homepage logo

Hawaiians raise concerns about Keawe Street Apartments at the Villages of Leiali‘i

By Staff | Aug 9, 2018

LAHAINA – Friday evening, July 27, the Hawaii Housing Finance & Development Corporation (HHFDC) came to West Maui and called an “informational briefing” at Lahaina Civic Center on the Request for Proposal (RFP) for the leasehold development of an affordable family rental project, “Keawe Street Apartments at the Villages of Leiali’i.”

HHFDC Project Manager Stanley S. Fujimoto advised the gathering of the estimated 40 in attendance, “about our proposed RFP and to get your comments.”

Nothing formal.

“The HHFDC is the owner of the Villages of Leiali’i,” Fujimoto said, including the approximately 436-acre parcel of land situated on the south side of the Villages of Leiali’i and on the north side of the of the Keawe Street Extension.

Further pinpointing the location of the 200-unit affordable family rental development, Fujimoto described: “As you are driving up Keawe Street from the Lahaina Cannery (Mall), after you pass the developed area, it is on left side. It is pretty vacant right now.”

Some of the major project requirements were detailed in the briefing agenda:

The developer shall be responsible for all offsite and onsite costs necessary to develop and operate the project;

The project will consist of approximately 200 units affordable to families at 60 percent or below the AMI (area median income);

Low-rise, garden-style, multi-family apartments with adjacent parking;

Developer to subdivide the project boundaries in accordance with his site plan as approved by HHFDC;

Project includes the development and construction of a public road to access the proposed site, as well as HHFDC lands beyond the project site, prior to dedication to the county;

Project must include a private package sewage treatment plant;

Conveyance of the project site will be by ground lease, 75 years, $1 per year;

The project shall remain affordable for the term of the ground lease;

The Development Agreement must be executed by May 31, 2019, unless extended at the sole discretion of HHFDC.

“This is basically the proposed RFP,” Fujimoto advised, noting the details.

The 2018 Hawaii Legislature allocated up to $30 million from the Rental Housing Revolving Fund to expedite construction by 2021. HHFDC has approved $5 million in the Dwelling Unit Revolving Fund for a pre-development and interim loan.

There were some in attendance who were not impressed.

“This is ceded lands,” Lahainaluna High School teacher Kika Ross asserted.

“Ceded lands are set aside for the betterment of Kanaka Maoli,” Ross continued. “So let’s get real: this is not for non-Hawaiians; this is for Kanaka Maoli.”

Ross was passionate, and she was deeply concerned.

“We have so many Hawaiians leaving Hawaii, because they cannot afford to live here. This is Kanaka Maoli first land.

“We don’t have enough housing for Hawaiians. It’s supposed to be Hawaiians first in the State of Hawaii. We’re not racist. We’re not prejudiced, but it’s taking care of your first people first, and everything else will fall in place. You will see.”

Patricia Nishiyama echoed Ross’s comments, adding background information to her testimony.

“First preference for your development is Hawaiian first,” the kupuna urged.

Twenty years ago, Nishiyama added, C. Brewer & Co. held a lottery for its homes (at Villages of Leiali’i) – 250 – and only two Hawaiians were pulled for that housing from that lottery.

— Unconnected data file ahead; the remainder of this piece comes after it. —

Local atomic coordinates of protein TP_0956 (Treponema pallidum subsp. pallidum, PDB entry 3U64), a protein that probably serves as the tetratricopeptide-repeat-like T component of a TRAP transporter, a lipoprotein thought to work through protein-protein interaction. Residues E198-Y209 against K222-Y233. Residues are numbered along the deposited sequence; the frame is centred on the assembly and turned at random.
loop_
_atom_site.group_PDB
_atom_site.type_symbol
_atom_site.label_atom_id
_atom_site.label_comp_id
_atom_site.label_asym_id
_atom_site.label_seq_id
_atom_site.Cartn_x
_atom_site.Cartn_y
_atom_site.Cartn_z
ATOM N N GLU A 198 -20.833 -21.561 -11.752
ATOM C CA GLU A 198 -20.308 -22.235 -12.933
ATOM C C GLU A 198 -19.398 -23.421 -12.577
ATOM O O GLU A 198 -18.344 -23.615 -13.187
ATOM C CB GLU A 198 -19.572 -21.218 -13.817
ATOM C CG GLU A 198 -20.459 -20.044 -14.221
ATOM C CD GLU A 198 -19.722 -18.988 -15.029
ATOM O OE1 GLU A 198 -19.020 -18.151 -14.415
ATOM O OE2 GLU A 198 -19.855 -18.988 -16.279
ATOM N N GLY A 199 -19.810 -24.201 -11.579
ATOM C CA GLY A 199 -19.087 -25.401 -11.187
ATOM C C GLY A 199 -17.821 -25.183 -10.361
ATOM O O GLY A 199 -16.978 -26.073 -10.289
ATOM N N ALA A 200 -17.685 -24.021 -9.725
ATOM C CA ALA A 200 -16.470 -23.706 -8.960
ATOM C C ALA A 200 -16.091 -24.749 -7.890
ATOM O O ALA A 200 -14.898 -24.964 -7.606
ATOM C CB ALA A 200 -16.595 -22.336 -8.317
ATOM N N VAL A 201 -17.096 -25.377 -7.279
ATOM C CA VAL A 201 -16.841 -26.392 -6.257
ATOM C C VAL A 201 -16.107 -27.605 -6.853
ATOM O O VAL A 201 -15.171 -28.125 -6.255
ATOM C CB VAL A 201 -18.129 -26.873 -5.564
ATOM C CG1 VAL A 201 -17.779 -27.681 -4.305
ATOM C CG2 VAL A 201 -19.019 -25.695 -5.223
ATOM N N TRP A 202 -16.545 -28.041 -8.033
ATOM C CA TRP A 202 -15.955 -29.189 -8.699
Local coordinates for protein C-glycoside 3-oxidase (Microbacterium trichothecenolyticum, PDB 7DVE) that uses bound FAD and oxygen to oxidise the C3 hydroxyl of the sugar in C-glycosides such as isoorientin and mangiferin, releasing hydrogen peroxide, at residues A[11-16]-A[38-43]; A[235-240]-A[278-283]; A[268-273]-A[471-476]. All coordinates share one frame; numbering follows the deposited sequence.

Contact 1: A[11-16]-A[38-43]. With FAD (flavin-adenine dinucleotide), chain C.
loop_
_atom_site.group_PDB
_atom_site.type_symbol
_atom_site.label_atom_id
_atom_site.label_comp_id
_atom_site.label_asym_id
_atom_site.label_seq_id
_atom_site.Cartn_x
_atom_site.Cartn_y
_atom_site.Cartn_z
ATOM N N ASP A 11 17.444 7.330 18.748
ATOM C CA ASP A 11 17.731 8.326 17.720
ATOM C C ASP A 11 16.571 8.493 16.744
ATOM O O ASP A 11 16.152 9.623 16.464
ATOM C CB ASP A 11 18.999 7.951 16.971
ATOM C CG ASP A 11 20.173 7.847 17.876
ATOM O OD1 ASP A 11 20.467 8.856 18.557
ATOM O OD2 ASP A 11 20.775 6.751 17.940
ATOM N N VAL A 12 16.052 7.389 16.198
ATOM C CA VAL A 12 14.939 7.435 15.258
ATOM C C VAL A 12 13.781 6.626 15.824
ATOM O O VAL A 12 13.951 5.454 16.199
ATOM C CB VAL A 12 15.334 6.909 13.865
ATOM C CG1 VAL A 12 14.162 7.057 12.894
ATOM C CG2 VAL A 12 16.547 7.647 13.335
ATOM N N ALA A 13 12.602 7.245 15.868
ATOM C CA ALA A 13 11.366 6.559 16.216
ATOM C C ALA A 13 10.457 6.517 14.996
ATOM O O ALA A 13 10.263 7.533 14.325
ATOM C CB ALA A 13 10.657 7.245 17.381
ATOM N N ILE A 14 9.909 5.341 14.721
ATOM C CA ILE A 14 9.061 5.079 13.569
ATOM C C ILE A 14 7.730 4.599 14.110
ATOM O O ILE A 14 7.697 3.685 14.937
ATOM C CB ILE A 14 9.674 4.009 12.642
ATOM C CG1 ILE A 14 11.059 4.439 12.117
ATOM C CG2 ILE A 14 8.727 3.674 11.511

“That’s why our kupuna was not very happy, so that’s why we demonstrated; we had lawyers, went to court and we won. We won!”

Fundamentally, it was on ceded lands.

This is the mana’o of our kupuna, Nishiyama asserted, “we still stand for Hawaiians only, Hawaiians first and to be living on Maui 20 years to be qualified.”

Kekai Keahi challenged the HFFDC’s legal title to the land.

He asked, “Can you prove to me, that you, the state, has clear title to that property?

“I guarantee you can’t.”

Others at the briefing shared their questions as well.

“When you put in a sewage treatment plant, where’s it going to go? Where are you going to pump this out? We don’t need this running from mauka to makai. Tired already. Our ocean is wasting away. Why? All this development going on, and everything is just going down the ocean. Go on down and see how many times they closed Canoe Beach,” local citizen activist Glenn Kamaka tasked, adding, “The kids come out sick. They come out sick.”

“Show us the water,” a shout from the audience called.

Public access to the project, to some, was an extreme safety hazard.

Kamaka was stunned.

“You don’t build a steep hill like that for a bypass, and where this project is going to go,” he suggested.

No one disagreed that affordable housing is a dire need.

“We have a very acute housing shortage, in particular, in West Maui compared to the rest of Maui; and it’s very difficult for those people who were raised in West Maui, who are employed having to live outside of West Maui and commute back and forth. I can see that perhaps there should be some allowance for preference to those who have lived here in West Maui,” Kaanapali Realtor Monte Fitts said.

Journalist advocate Gary Kubota had his opinion as well.

“When I listen to the comments here, I really agree with the Native Hawaiians. More needs to be done. I am not saying to take away from the project here, but more needs to be done somehow; because, if you don’t do it, you’re going to end up with lawsuits again,” he warned.

“”If we can get these kind of comments and incorporate it, and you figure how to accommodate, it’s a whole lot better than getting more lawsuits.”

“It is not about just criticizing; it’s also about proposing – trying to get some conditions,” Kubota recommended.

“We’ll write it down,” Fujimoto pledged. “We will take the comments down.”

Fujimoto can be reached at (808) 587-0541 or stanley.s.fujimoto@hawaii.gov.